Drivers Awareness Bulletin
************************* NEW *************************
Jan 1, 2023
Why does Civil Air Patrol have so much emphasis on tire safety, especially tire pressure. The National Highway Transportation Safety Agency (NHTSA) studies show that a tire 25% below the vehicle manufactures recommended tire pressure is three times as likely to be involved in an accident while a tire 25% above the recommended tire pressure is twice as likely to be involved in an accident (July 4, 2016).
How many accidents are we talking about? The NHTSA data found that there are nearly 11,000 tire related motor vehicle accidents per year. Many of these accidents were the result of low tire pressure. Low tire pressure is one of the leading causes of tire failure in the country and results in thousands of injuries and an estimated 41 deaths every year (Feb 22, 2022). Weather is the next leading cause of motor vehicle accidents. Combined, these two factors can be deadly.
Having under inflated tires can make your vehicle more difficult to steer, more difficult to stop on a wet or icy roads, and can make it easier to lose control of the vehicle. Bottom line, a vehicle without appropriate tire pressure is more accident prone.
Low tire pressure also contributes to excessive tire wear. The under inflated tire does not ride on the road properly, shortens the life span of the tire, and reduces fuel efficiency.
What is the correct tire pressure for your vehicle? Our fleet contains many different types of vehicles; large vans, small vans, SUV’s , and pick-up trucks. CAPR 77-1, 3-1a5 states that the vehicle manufactures recommended tire pressure determines the correct tire pressure for each vehicle. This normally can be found on the sticker of the driver side door post. Unit Transportation Officers should stencil this tire pressure on the wheel well above each tire (CAPR77-1 2-1b). Remember tire pressure may be different for front and back tires.
We have told you WHY we emphasize vehicle tire pressure. Next, is HOW do vehicle drivers ensure they are driving vehicles with the correct tire pressure? First, we have to ensure that each vehicle has a tire gage. CAPR 77-1, 2-1 answers this question “Prior to the first use of the day, vehicle operators will perform a safety check using CAPF 73…”. This safety check includes a visual inspection of each tire (tread wear, damage, age of tire) and checking the tire pressure of each tire. If the tire pressure is low or high, it needs to be corrected before using the vehicle for a mission or activity. The first time the vehicle is used during the month, after checking the tire pressure, the vehicle diver needs to “sign and date” the CAPF 73 indicating tire pressure was checked.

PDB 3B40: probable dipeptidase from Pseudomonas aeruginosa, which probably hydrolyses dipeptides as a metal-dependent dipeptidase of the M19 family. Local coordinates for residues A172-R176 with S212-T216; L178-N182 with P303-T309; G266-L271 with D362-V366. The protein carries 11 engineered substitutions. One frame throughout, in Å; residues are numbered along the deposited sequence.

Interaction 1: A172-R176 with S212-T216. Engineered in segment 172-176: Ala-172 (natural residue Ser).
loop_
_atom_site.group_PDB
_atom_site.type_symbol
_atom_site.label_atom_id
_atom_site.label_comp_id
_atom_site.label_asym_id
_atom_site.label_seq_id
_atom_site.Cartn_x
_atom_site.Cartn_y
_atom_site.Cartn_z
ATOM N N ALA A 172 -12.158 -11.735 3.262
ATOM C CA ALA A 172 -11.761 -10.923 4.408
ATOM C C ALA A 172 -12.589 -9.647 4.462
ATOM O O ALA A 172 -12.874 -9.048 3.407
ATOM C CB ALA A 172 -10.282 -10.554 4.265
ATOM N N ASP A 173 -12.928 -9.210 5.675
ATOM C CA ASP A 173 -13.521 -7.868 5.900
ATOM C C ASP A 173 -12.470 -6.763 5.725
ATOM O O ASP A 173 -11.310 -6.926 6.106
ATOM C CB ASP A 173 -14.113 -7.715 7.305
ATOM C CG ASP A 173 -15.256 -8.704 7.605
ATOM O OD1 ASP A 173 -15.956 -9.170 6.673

Additional information can be found in CAPR 77-1
TIRE SAFETY “EVERY THING RIDES ON IT”
Article Submitted by LtCol Robert Taylor, Illinois Wing Director of Logistics/Transportation.
LtCol Taylor has been a CAP member for 38 years, is Master Rated In Safety and has been the NESA Mission Safety Officer for over twelve years.
Work-Related Roadway Crashes
DHHS (NIOSH) PUBLICATION NUMBER 2004-136
Roadway crashes are the leading cause of occupational fatalities in the U.S.
Between 1992 and 2001, 13,337 civilian workers died in roadway crashes, an average of 4 deaths each day. Roadway crashes led all other causes, making up 22% of workplace deaths, compared with 13% from homicide and 10% from falls (Bureau of Labor Statistics, Census of Fatal Occupational Injuries).
In 2000, lost wages and benefits for crash victims (occupational and non-occupational) were $61 billion. Costs to employers due to the loss or absence of an employee from work accounted for $4.6 billion more (National Highway Traffic Safety Administration). For employers and victims, a workplace crash can have far-reaching financial, medical, and legal consequences.
Who is at risk? – Anyone who operates a motor vehicle as part of his or her job is at risk of being involved in a roadway crash.
In 2001, nearly 4.2 million U.S. workers were motor vehicle operators; 73% were truck drivers. Roadway crashes are by far the leading cause of death for transport workers. Millions of other workers who are not full-time professional drivers operate company or personal vehicles for deliveries, sales and repair calls, client visits, and many other tasks. Roadway crashes are also the leading cause of death for workers in clerical and professional specialty jobs, and the second leading cause for executives, sales workers, and technicians. (Bureau of Labor Statistics, Current Population Survey and Census of Fatal Occupational Injuries)